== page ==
In each image, I picked, I looked up how women were viewed in their culture and throughout the years. The first image I choose is the chief lady of Pomeiooc and her daughter. In 1585, the image was drawn by John White, who was an English traveler and the founder/ governor of the “lost Colony” of Roanoke (Carolina Algonquian tribe in eastern North Carolina). North Carolina was inhabited by a number of native tribes that share some culture traits. At the time more than thirty Native American tribes were living in North Carolina. They spoke languages derived from three language groups, the Siouan, Iroquoian, and Algonquian. The next image is a cartoon called “a society of patriotic ladies” by the British print on 1774. On October 1774, Edenton
In 1773 parliament passed the tea act in which the British pay less for tax to ship places. This made the prices of tea lower from Britain. Since Boston's tea would be more expensive nobody would buy it from them. The tea act was just another problem adding up between the colonists and britain. This made the colonists want to be independent from Britain. The colonists decided to rebel and dumb three hundred and forty two chests of tea into the Boston Harbor. The act was given the name the Boston Tea Party. Most of the British thought of the Boston Tea Party as an act of terrorism. Really the Boston Tea Party was just another step to independence for the colonists.
Being able to do this, brought me the feeling of joy of unity with my friends. It has become a tradition for my friends and I to bring authentic foods of our culture to share with the table. It is a joy to see their reactions of the pleasure to taste the new substances. I’ve had the opportunity to engage myself in intercultural pursuits as the Vice-President of SHS in order to influence underclassmen to continuing growing to be proud with where they came from; and for the seniors to carry on their culture to college, with the acknowledgment of being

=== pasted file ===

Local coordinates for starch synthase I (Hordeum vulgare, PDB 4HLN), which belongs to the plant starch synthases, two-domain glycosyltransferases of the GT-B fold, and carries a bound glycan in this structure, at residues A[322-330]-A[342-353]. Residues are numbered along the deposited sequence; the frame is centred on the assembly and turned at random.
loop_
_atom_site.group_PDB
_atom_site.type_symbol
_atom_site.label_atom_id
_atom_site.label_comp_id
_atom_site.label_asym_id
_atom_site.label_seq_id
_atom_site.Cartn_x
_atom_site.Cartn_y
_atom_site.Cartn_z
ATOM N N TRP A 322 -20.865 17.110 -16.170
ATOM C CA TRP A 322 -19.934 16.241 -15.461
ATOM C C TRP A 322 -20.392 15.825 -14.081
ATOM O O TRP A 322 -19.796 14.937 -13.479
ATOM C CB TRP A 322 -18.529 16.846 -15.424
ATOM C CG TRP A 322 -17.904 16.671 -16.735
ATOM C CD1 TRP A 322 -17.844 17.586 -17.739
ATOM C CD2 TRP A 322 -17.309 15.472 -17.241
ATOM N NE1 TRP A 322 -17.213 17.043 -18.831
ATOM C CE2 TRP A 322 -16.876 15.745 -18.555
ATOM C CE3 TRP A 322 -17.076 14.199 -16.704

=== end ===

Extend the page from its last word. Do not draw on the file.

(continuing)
With the pass of years, I grew up knowing persons with a different cultural background. I got used to the physical and cultural differences, and the fact that there was always one thing in common.
Culture is not a fixed phenomenon, nor is it the same in all places or to all people. It is relative to time, place, and particular people. Learning about other people can help us to understand ourselves and to be better world citizens.
Every time I come home from college, my family and I would go out to yumcha or, as directly translated from Cantonese, to “drink tea. However, drinking tea is only one component of yumcha. To yumcha is to converse with company over a meal of many small dishes and hot tea. Going yumcha is social activity brought to the United States by the people from the Guangdong region of China, also known as Cantonese people. When they immigrated to the United States, yumcha became an important tradition because it also enabled Cantonese parents to socialize their children into the Chinese culture through the language and social practices involved in the meal and the ritual and meaning surrounding the tea. However, to Chinese-Americans such as myself, going yumcha with native Chinese people also emphasized my American identity due to my food choices. Yet when I go yumcha with non-Chinese people, I become distinctly aware of my Chinese identity when they fail the language or rituals of this tradition. The only time when I do not feel alienated during yumcha is when I go with my other
Throughout my upbringing, my mother, an immigrant herself, has always shared he passion of traveling with me. She continuously encouraged me to explore and understand other cultures. As a child, I traveled to her home country, Ecuador, where the culture is extremely different. She took me to all different parts of the country, immersing me in the different cultures of the coast and the mountains, taking me to small villages and local markets. In addition, on my 8th birthday, my family and I explored Europe. We traveled to England, France, Italy, and Switzerland. Even at such a young age, I was eager to try all the different types of cuisine, learn a few words and phrases in each language, and visit local museums and monuments. In addition, to Europe, I also had the opportunity to explore Central America, exploring the pyramids in Mexico and …. Unfortunately, as I grew up, traveling abroad became more difficult as my school schedule and my parents work schedules became more demanding. I have always desired to expand my knowledge on different cultures and countries, especially in my mother’s homeland of South America. I would love to become more in touch with my heritage and learn more about the different cultures and people of South America.